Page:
What’s the Difference Between Past Due and Retroactive Child Support?
There’s a big distinction between a parent who is disobeying a court order by refusing to pay child support, and a parent who has not been ordered to pay support. Retroactive child support payments are ones that a parent hasn’t yet been ordered to make by a court. For example, a noncustodial parent (parent without custody of the child) may be on the hook for prenatal and labor expenses that are not covered by insurance. Specifically, parents who weren’t married when their child was born can be responsible for child support dating back to the child’s birth. However, these responsibilities don’t come into play until a court issues an official child support order.
How Do I Seek Retroactive Child Support?
Retroactive child support only applies to parents who weren’t married when a child was born. Even then, retroactive child support awards aren’t automatic. Instead, the parent seeking support must file a petition with the court specifically requesting retroactive child support payments. Because most child support awards aren’t retroactive, the custodial parent must also provide the court with reasons justifying the retroactive support award. Some circumstances that may justify retroactive child support include:
- parent seeking support has a need
- non-custodial parent concealed finances, or
- non-custodial parent intentionally avoided support (such as hiding contact information).
Judges have tremendous leeway when it comes to ordering back child support. But the longer a parent waits to seek child support, the less likely a court is to award support for the entire period. If you’re a custodial parent considering seeking retroactive support, you should act swiftly because time is of the essence.
How Will a Judge Calculate Back Child Support?
Typically, a judge will use both parents’ incomes from the time period in question to calculate back child support. Even if the noncustodial parent previously earned minimum wage and now earns six figures, child support will be based on the lower wage.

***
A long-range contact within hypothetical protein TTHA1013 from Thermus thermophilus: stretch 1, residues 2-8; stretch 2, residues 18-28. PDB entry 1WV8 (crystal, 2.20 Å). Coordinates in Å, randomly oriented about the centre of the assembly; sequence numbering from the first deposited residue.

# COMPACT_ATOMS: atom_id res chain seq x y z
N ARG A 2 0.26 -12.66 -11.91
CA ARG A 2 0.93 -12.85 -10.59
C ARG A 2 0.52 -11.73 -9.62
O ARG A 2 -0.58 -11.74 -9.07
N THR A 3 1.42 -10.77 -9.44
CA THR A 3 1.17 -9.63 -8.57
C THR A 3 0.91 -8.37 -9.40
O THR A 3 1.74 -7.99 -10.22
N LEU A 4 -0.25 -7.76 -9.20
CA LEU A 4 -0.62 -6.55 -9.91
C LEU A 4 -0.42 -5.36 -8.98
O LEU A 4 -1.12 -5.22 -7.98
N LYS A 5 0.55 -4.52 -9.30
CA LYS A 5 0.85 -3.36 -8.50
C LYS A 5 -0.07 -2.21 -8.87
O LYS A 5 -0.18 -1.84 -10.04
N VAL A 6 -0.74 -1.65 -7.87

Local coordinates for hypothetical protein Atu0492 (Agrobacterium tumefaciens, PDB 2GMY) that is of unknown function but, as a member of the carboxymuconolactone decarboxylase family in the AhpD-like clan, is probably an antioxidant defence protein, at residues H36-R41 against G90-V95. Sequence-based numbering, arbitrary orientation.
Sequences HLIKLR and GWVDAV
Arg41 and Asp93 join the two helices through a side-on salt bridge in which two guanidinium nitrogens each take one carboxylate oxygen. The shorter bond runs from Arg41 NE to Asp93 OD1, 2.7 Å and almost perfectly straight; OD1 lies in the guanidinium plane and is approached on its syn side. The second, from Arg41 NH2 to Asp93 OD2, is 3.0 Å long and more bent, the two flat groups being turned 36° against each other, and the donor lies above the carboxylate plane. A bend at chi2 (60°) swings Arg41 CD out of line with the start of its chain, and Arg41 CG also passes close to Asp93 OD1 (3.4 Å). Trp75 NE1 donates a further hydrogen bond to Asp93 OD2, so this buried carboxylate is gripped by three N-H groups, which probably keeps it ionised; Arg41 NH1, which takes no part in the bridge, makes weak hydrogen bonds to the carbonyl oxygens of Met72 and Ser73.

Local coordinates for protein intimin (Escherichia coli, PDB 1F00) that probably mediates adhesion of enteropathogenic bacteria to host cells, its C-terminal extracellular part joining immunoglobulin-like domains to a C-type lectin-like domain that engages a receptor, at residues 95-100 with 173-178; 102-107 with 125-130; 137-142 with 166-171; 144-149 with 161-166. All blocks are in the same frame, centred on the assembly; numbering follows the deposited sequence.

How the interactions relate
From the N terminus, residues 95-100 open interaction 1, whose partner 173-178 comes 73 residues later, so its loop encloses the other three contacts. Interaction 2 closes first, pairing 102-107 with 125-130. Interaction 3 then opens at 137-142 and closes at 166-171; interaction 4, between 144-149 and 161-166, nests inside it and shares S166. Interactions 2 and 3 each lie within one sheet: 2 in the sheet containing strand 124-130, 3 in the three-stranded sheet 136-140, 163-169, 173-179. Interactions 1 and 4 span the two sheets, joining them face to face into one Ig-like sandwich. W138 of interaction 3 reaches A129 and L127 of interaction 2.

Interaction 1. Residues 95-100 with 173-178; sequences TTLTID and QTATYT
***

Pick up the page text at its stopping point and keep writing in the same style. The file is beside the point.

Additionally, a court will take into account any previous payments made by a noncustodial parent to the custodial parent even if they weren’t part of a support order. Those payments can offset retroactive child support. Ultimately, retroactive child support shouldn’t place an unfair financial burden on a noncustodial parent. Payments can be reduced to allow a noncustodial parent to catch up on back and current child support orders.
Limitations on Retroactive Child Support
Certain states like Texas have no limits on the time period for a parent to seek retroactive child support. Other states, including California, impose a 3-year time limit for back child support. This means in California, a parent can seek child support for a maximum of 3 years prior to filing the support petition. The laws regarding child support vary tremendously from state to state. Contact a local family law attorney if you have questions about child support.
Questions for Your Attorney
- What is the time limit in my state for requesting retroactive child support?
- I never told my child’s father about our child. Will this affect my ability to seek retroactive child support?
- I received a petition from my ex requesting back child support. I can barely make ends meet as it is and my ex has a good job. What can I do if I can’t afford to pay retroactive child support?